Note: I meant to post this over the weekend, but I had to wait for issues with my bloghost to clear up.
After three years of intense demand, Fon CEO Martin Varsavsky is featuring a no-promises, not-in-production weatherized Fonera in his blog. This is perhaps out of envy for Meraki’s recent publicity for their tiny meshing APs and rugged solar-powered routers.
Here is Fon’s current concept of an outdoor wifi appliance:
This device does not currently have an official name, but I like to call it “Fonera FonPod”. Isn’t that catchy? 🙂
I’m not wild about the design of this enclosure as presented. It’s a flattened box, about 50% larger than La Fonera 2. It seems large enough to house a flat-panel antenna, but that does not appear to be what Fon has in mind. The box splits vertically into front and back halves, and is held together with 10 visible screws. The front would appear to be white plastic with a honeycomb pattern which we have never seen associated with Fon until now. It’s probably another company’s production model with a “Fon” sticker pasted to the front. 😉
The top of the case has an antenna jack, and the bottom appears to have a compression port for admitting cables through an airtight seal. This would make FonPod the first Fonera which has the antenna opposite the cables. All previous models have had jacks and antennas together along the rear, making installation anywhere but a table or shelf awkward. Suprisingly, the rear of the enclosure appears to have three additional connections for WAN, LAN(!) and Power. These connections don’t appear to be weather-resistant, and if these are on the rear, the bottom connection becomes a mystery.
The appearance of LAN suggests that the Fonera inside is based on the Plus or 2.0 models. While a LAN jack would seem pointless for a device that will be installed in remote places, it might be useful for passing an Ethernet connection through to additional equipment, like another AP or a networked security camera. Availability of a USB jack would be useful for similar reasons, and probably enable the use of much cheaper hardware. I’ve been advocating the marketing of Fon routers to metro wifi and building managements for this reason. A simple instrument package could be plugged into such extra ports to provide traffic cams, triangulate gunshots and report weather and smog conditions. That added value could make Fon more attractive than Meraki for some large and wealthy markets.
Bear in mind that the device Fon proposes is still a router, not an access point. This is sort of overkill for the kind of work it will be doing. Let us pray that the LAN port is finally bridged, instead of senselessly NAT’ted. Fon would benefeit by outgrowing their tendancy to repurpose existing products by merely rewrapping them.
The back of the case has some exposed mounting studs, apparently used to attach the hardware within, and the backplate dips up and down along the seam where other screws ring the perimeter. It would seem that the halves are clamped around a very large, vertically aligned gasket, and the plastic half is rather soft. Those screws are going to rust very quickly, and that sort of gasket is just not practical for long, leakproof life. There appears to be some mounting hardware inside the shipping box, but it is hard to tell whether FonPod must be attached to a pipe, a flat surface, or either. Since there is a (?)7dbi omnidirectional dipole antenna included, this mounting hardware probably does not provide pivoting azimuth for pointing a directional antenna.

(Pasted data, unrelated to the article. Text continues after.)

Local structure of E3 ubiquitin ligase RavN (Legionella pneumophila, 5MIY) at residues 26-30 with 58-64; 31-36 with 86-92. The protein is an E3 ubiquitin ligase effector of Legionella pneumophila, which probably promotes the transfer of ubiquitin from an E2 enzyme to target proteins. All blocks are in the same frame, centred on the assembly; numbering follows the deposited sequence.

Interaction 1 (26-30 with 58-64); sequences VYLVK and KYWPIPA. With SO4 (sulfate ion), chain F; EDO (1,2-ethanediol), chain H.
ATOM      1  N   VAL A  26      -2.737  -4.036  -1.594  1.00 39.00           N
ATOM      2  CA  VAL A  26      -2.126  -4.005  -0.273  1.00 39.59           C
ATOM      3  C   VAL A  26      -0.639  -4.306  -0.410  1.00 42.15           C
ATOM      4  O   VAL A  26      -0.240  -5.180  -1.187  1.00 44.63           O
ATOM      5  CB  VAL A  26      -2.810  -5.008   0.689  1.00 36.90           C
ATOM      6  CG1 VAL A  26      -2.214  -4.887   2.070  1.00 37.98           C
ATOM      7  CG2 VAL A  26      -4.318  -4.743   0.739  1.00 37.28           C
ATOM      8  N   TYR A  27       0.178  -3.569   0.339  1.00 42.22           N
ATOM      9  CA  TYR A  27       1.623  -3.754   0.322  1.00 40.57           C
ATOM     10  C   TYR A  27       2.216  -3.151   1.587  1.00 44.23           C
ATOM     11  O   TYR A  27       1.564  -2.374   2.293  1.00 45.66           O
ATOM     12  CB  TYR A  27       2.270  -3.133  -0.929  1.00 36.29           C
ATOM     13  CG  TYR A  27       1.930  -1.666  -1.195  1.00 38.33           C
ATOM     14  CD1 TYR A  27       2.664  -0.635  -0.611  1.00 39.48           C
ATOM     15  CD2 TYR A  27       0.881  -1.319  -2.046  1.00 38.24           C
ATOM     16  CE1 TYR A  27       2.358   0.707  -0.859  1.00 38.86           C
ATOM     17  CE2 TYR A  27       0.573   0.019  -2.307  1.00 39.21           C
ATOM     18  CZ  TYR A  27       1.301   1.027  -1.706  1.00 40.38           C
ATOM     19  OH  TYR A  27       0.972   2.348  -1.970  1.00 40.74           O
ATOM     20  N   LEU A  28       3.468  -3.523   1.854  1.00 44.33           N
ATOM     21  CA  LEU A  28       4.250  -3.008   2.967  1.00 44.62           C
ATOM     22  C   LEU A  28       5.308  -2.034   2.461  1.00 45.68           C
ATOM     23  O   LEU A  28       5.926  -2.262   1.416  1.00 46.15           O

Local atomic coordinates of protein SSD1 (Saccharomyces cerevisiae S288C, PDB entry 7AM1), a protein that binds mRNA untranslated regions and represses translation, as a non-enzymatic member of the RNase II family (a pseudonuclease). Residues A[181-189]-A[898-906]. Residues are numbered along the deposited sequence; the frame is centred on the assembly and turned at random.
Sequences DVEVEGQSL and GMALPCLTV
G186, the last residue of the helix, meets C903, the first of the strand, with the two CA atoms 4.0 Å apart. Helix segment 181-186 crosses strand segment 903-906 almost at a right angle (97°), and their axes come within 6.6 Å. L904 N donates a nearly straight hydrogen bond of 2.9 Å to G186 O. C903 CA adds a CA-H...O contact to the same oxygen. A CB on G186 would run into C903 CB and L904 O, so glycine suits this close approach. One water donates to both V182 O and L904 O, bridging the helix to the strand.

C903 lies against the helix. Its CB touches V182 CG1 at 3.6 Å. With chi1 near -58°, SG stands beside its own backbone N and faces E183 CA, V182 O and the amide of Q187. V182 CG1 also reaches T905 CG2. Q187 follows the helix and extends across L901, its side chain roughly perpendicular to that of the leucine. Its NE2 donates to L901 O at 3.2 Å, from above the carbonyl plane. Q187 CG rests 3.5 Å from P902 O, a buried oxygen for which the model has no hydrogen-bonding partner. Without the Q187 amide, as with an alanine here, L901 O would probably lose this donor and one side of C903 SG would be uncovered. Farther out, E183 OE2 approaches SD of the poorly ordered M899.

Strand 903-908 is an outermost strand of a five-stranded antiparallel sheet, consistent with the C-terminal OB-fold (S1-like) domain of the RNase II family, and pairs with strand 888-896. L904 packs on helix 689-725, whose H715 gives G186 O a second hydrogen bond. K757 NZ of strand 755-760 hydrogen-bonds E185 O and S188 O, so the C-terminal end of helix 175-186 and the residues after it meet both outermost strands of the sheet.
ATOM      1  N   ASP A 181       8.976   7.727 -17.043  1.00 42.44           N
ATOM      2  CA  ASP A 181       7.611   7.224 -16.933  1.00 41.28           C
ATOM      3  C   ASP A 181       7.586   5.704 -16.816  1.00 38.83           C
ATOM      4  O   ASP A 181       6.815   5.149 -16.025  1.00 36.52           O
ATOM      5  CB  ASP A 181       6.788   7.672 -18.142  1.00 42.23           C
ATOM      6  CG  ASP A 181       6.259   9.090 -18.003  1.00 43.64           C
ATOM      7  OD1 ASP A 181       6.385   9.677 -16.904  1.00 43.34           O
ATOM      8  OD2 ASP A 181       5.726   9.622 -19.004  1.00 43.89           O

I’d like to take a crack at designing a better enclosure, so here are some of my thoughts. For some of my inspiration, see the below photos of an actual ClearWire wireless broadband device deployed in markets like nearby Corpus Christi TX. Only twice the size of La Fonera 2, it is based on technology similar to WiMax, which will soon replace it. This particular device isn’t for outdoors, but rather sits vertically on a desk or shelf with one side facing the ClearWire tower. It integrates a large flatpanel antenna with a network device in the same package, and the case is basically a deep sleeve into which the electronics slide from below. If it was possible to seal this and make all connections through the bottom, it would make a decent outdoor enclosure.
My concept of Fonera FonPod is an enclosure designed to resemble a 2x scale La Fonera Plus. It has an internal flatpanel antenna like Fontenna, and ships with Power over Ethernet (PoE) adapters. The mounting bracket should permit installation upon either vertical wall or pole, and feature adjustable angle of elevation. The case should be manufactured as a seamless PVC shell with the bottom having the only opening, through a recessed partition.
The partition would have a fitting to allow passage of 1-2 cables through a seal. The partition would have a gasket around it’s perimeter, and would have a framework mounted to it’s inner side. All internal components would be mounted to that framework so that they all slide in and out as though in a drawer.
A standard La Fonera 1/+/2 would simply be inserted inside and attached to internal cables.
An optional kit would consist of a holder for a dozen or so standard rechargeable batteries, and include a simple voltage regulator, so that Fonera FonPod might be powered by sun or wind.
FonPod II, which might be a WiMax FonPod, would look nearly identical, but the flat panel antenna would be aimed at the WiMax base station and there would be a dipole wifi antenna pointing down from the bottom, or there could be a second flat panel antenna connected with a cable.
So, what do you folks think? Add your comments below, and feel welcome to include links to pics or diagrams of your own.